3. Outlining a new strategy for the war in Afghanistan, Trump said   Washington could no longer be silent about Pakistan’s safe havens for terrorist organizations. This position will help India in bolstering her position against terrorism in various multi-lateral platforms.
  4. Trump also keen into active Indian support and help for restructuring Afghanistan, especially in the area of economic assistance and development. This provides a greater opportunity for India.
  5. As part of “Strategic Energy Partnership”, the US is going to export natural gas at a suitable price that’s acceptable to President Trump and clean coal. President Trump wants India to conclude the “contractual agreements between Westinghouse Electric Company and the Nuclear Power Corporation of India for six nuclear reactors.
  6. India –US coordinated development of Afghanistan will generate more influence on Afghanistan.
  7. Any negative development between the US and Iran is not good for India.
  8. India has long eyed the Chabahar port as its gateway to Central Asia and Afghanistan, areas it cannot reach by land without passing through Pakistan, its strategic adversary.
  9. But the nuclear-related sanctions imposed by the Obama administration against Iran included “secondary sanctions” – which meant that any company, government or individual that did business with the sanctioned entities could also face American sanctions.
  10. That fear kept India away from investing in Chabahar till the nuclear deal Tehran struck with the five permanent members of the United Nations Security Council and the European Union in October 2015, under which the secondary sanctions were lifted.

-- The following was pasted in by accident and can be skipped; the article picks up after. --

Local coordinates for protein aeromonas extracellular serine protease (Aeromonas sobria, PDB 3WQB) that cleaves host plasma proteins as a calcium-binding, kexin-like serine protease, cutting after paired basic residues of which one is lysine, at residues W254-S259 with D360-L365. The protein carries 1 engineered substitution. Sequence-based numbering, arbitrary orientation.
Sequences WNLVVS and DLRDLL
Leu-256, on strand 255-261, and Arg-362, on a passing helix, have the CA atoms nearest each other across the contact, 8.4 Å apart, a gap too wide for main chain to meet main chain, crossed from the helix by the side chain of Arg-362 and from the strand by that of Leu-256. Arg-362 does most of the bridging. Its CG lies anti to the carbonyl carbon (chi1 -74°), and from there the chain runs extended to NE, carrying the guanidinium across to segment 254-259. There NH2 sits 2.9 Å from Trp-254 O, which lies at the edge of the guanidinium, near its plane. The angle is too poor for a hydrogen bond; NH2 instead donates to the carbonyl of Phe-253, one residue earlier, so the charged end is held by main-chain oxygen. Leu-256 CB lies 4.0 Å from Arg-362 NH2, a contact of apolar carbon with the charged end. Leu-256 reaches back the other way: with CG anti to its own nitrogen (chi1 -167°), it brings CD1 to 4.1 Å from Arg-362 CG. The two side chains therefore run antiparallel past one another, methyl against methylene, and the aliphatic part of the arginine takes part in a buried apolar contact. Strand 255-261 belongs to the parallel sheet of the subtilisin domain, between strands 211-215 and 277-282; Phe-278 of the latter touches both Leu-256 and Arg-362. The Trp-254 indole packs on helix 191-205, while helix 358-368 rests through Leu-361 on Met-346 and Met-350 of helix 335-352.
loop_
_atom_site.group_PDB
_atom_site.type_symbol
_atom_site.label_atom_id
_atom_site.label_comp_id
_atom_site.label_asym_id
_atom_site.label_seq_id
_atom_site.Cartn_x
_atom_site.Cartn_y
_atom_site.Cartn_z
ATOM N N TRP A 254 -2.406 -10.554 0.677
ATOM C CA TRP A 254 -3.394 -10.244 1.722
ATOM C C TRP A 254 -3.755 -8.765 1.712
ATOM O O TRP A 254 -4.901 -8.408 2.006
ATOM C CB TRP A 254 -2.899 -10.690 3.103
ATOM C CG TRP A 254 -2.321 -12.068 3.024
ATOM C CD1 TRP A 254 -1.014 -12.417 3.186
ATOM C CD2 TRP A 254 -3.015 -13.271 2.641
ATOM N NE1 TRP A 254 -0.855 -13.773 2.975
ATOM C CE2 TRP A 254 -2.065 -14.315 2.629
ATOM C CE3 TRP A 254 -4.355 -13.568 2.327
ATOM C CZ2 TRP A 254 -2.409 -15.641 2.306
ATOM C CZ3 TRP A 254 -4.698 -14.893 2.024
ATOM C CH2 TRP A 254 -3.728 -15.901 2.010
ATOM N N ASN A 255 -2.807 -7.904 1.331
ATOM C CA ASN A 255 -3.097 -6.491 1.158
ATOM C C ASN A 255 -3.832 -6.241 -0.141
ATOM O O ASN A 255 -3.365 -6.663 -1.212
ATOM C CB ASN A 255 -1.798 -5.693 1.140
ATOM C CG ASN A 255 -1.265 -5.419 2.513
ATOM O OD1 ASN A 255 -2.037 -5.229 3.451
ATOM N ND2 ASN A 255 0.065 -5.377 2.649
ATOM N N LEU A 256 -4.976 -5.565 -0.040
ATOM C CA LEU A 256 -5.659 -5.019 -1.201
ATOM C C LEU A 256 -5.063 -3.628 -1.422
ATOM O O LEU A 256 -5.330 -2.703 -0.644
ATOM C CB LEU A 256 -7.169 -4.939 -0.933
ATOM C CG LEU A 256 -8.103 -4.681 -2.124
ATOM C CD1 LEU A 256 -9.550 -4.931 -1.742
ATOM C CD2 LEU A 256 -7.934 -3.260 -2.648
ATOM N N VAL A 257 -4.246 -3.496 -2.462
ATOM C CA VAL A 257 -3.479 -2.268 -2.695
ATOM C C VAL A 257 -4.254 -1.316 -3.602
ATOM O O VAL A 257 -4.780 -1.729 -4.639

11. But the sanctions slapped by the Trump administration, after twin Iranian ballistic missile tests, have forced the foreign office into a quandary: meeting India’s commitments could risk the future of its investments in Iran.
  12. Since taking office, Trump has moved to gut Obama’s signature climate change regulations, signed executive orders to aid the fossil fuel industry and installed a critic of the Environmental Protection Agency (EPA) as its head.
  13. Trump criticized India on Paris climate deal. Trump took a position that India signed Paris climate deal for availing “billions and billions and billions” of dollars from developed nations.
  14. India should up its diplomatic and policy game in response. Part of this strategy can be to work with Japan, Europe or even new strategic partners like the United Arab Emirates on accelerating India’s own transition to renewable energy at an even more aggressive pace than today. It also needs to give more thought to making the International Solar Alliance more tangible. New Delhi’s stance has traditionally been to be a responsible climate player by focusing on its own domestic energy transition. Its accomplishments on that front are praiseworthy. But Trump’s action means it should contemplate a more global role.


Ministry of external affairs remarked that, the relationship between India and the US since Trump took charge were growing with the “same speed” as was the case when Barack Obama was President. India should employ its diplomatic efforts to resolve the minor issues.


India –USA relationship is in a steady path irrespective of presidency. Analyse

Trump administration is expecting more engaging role of India in regional issues. Comment